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Re: CSS Pages and Pagination and Transitions (was: Prioritisation)

From: Leonard Rosenthol <lrosenth@adobe.com>
Date: Wed, 5 Aug 2015 20:45:11 +0000
To: "daniel.glazman@disruptive-innovations.com" <daniel.glazman@disruptive-innovations.com>, "public-digipub@w3.org" <public-digipub@w3.org>
Message-ID: <D59C1DAA-A53D-4D83-A0D5-0AC89405B95A@adobe.com>
On 8/5/15, 2:40 PM, "Daniel Glazman" <daniel.glazman@disruptive-innovations.com> wrote:



>Whatever is a page, CSS are going to be used to count them. 

While that may be true in some cases, I don’t see this as an absolute.  I can think of a number of situations - outside the web context, but using OWP technologies - where the page count has nothing to do with the CSS.  Clearly, any such solution needs to be compatible with the web context, but not necessary bound by it.


>Since the whole thing smells, looks and
>feels like generated content, the natural host for this is
>probably CSS, even if I agree we're slightly leaving the field of
>pure styling to reach higher-level features.

Not sure what you mean by the term “generated content” in this context, but it’s that last bit which to me is key.  These are “higher level features” that are about both semantics and styling/layout - and I think that is what is causing the head scratching…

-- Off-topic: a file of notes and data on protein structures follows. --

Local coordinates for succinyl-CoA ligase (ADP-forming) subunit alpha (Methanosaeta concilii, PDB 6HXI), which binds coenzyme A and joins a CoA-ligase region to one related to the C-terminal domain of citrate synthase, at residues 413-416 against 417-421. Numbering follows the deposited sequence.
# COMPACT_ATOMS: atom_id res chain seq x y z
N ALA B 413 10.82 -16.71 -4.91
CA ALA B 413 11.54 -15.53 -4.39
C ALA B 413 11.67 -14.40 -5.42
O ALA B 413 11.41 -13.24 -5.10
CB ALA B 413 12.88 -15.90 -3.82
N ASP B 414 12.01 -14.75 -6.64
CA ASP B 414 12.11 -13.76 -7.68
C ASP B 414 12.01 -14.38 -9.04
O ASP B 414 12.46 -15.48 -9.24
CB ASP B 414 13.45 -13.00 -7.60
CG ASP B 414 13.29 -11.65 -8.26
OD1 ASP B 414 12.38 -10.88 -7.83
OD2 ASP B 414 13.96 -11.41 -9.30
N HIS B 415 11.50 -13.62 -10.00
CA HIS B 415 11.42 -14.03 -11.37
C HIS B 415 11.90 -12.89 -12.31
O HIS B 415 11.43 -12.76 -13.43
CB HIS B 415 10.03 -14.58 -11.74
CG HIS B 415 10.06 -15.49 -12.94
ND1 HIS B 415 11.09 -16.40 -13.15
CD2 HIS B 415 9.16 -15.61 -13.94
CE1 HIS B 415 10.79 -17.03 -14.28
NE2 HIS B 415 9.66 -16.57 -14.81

>I'm all in favor of it. We have been sitting on these features
>for far too long and I prefer having them in CSS even they not
>entirely belong there rather than arguing forever again about where it
>should land.

Depends on what problem(s) we are trying to solve.  See the many earlier discussions and points in this thread for the myriad of problems in this space that need resolution…


>There is some resistance to changes there, again often for quite
>bad reasons. With other concepts like Templates, Regions, Shapes
>and Exclusions we could certainly specify much more powerful - and even
>simpler - page models.

I think all of those things are wonderful, but I don’t think they are the solutions to all the problems.  To a few of them - yes - but not all (and maybe not even the majority).   So yes, seeing them implemented would be a huge step forward.  We (Adobe) tried by contributing code but we can only take things so far when others control the final deliverables.


>I'd like to add one bit about pagination and in particular transitions
>between pages: I said it multiple times in CSS WG meetings and W3C
>TPAC, we really need a spec there. I recommend you read the thread
>starting at [1] if you have not seen it before.

Transitions are indeed something to be considered - good point!  They have been part of PDF since 1.1 (1996) and have evolved to address not only page->page transitions but also sub-page transitions.  Having the same model for both concepts has been a huge implementation savings.

I’ve enclosed the relevant parts of ISO 32000-1:2008 (aka the PDF standard) for reference/background…


Leonard


Received on Wednesday, 5 August 2015 20:45:42 UTC

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